This is the second novel I've read by Michael Cunningham. He excels at quiet observations and finding the moments when his characters suddenly realize that something has changed. This book is sparsely written, as we follow just one man through his one life. Many of Peter's professional and personal musings are about the nature of art and beauty. He wonders about the ways in which our perceptions of beauty change as we age and questions his ability to act as an artistic gatekeeper, someone who decides which art is worth seeing and which art will remain forever in obscurity. 

That being said, there's a distance between the reader and Peter. I wonder if some of this has to do with my being a young female reader and Peter being an older male character. There are so many novels written about the male midlife crisis, which is obviously not something this woman in her twenties has experienced. That being said, I've read a lot of novels where the narrator is a middle aged man in crisis and this was one of the more interesting and well-written of that specific genre.

What does it take to break someone out of a routine? Is this a good thing? Will the change strengthen our ordered lives or break them? With effortless and beautiful prose, Michael Cunningham guides his characters and his readers through the moment that you realize that you are "no longer the hero of your own story."

Sunday, October 27, 2013

It's Monday - are you ready for Halloween?

So the kids have their costumes, I've picked out a creepy book to read, and we will be stocking up on candy tomorrow. I think we are just about ready. What are your Halloween plans?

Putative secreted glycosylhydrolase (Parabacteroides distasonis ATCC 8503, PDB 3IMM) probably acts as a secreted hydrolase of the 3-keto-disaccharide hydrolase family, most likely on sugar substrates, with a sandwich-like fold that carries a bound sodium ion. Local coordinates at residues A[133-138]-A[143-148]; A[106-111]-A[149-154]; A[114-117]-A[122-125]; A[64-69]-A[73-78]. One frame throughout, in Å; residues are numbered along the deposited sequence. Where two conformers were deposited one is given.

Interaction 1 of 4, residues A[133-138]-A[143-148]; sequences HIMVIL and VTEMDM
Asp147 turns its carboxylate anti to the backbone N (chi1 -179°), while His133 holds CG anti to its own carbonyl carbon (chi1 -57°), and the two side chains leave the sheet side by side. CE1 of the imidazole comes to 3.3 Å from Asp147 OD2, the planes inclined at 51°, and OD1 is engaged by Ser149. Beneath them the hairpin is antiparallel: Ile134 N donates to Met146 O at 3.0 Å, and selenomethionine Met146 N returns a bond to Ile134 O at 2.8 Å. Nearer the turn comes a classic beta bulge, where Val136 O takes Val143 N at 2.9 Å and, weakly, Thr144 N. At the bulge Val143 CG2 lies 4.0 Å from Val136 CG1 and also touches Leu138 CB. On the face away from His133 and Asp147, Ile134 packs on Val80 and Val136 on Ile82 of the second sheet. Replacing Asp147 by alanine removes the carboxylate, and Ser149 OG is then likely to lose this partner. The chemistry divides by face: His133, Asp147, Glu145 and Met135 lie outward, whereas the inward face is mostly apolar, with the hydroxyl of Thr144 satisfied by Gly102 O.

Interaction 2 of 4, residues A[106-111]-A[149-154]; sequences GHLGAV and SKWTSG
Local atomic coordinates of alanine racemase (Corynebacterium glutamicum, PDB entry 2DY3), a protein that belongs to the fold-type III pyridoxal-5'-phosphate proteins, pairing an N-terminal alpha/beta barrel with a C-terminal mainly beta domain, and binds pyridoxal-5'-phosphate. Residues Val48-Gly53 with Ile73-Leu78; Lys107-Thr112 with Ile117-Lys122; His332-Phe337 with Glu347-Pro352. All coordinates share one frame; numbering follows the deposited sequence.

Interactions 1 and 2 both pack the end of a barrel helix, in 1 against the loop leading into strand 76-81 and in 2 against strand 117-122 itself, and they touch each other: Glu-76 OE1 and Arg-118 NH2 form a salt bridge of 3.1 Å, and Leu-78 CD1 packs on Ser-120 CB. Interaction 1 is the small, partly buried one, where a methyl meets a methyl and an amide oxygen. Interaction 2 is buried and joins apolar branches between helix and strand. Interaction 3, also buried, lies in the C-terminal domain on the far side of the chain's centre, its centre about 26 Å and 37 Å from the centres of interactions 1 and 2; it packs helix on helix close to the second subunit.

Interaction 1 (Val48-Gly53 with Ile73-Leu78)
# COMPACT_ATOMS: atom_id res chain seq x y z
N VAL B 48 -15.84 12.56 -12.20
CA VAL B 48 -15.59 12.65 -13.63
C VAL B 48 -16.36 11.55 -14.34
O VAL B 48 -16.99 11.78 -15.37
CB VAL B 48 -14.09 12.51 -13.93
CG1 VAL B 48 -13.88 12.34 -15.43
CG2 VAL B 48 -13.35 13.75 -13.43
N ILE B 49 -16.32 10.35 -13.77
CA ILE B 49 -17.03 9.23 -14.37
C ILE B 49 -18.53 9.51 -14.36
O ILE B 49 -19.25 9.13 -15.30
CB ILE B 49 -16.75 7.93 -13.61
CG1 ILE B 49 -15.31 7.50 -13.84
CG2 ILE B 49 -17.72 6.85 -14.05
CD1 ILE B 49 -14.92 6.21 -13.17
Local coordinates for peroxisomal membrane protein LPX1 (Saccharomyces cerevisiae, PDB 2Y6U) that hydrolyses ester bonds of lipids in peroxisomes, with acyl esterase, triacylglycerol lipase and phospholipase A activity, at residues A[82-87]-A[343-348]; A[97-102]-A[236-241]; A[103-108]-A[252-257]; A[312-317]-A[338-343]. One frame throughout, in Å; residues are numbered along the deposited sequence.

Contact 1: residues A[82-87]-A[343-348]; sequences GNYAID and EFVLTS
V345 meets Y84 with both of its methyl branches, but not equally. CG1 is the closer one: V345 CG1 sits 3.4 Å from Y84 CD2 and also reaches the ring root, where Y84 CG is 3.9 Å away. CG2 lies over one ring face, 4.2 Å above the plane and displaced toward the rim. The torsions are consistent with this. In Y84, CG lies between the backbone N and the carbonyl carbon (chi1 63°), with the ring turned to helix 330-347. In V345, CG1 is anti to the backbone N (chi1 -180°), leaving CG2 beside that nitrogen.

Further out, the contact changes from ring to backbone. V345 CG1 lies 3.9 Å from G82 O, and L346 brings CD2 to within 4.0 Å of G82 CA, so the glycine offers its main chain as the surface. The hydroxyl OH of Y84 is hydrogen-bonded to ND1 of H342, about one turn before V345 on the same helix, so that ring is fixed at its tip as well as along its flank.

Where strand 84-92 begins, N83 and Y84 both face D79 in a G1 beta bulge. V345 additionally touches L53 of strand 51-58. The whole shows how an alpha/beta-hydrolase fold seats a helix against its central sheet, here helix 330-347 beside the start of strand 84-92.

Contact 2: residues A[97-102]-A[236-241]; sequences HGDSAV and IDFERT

Read This Week:
Jesus Feminist: An Invitation to Revisit the Bible’s View of Women
By Sarah Bessey

The Pure Gold Baby
by Margaret Drabble

Posts from this Week:

Reading Now: 
The Mad Scientist's Daughter
By Cassandra Rose Clarke

Up Next (just in time for Halloween!): 
Bellman & Black: A Ghost Story
By Diane Setterfield 

What are you reading this week?

Friday, October 25, 2013

Review: A Guide for the Perplexed

A Guide for the Perplexed
By Dara Horn
W.W. Norton and Co. September 2013
342 pages
From the library

A Guide for the Perplexed

Josie is a wildly successful computer programmer. She created Genizah, an accessible storehouse of all of your memories. The program utilizes your phone, computer, and other devices and records every moment of your life. With time, the program can even predict what you will do. When her jealous sister Judith convinces her to go to Egypt and consult on her program there, disaster strikes. Josie is kidnapped and held for ransom. Judith seizes the opportunity to comfort Josie's terrified husband and daughter.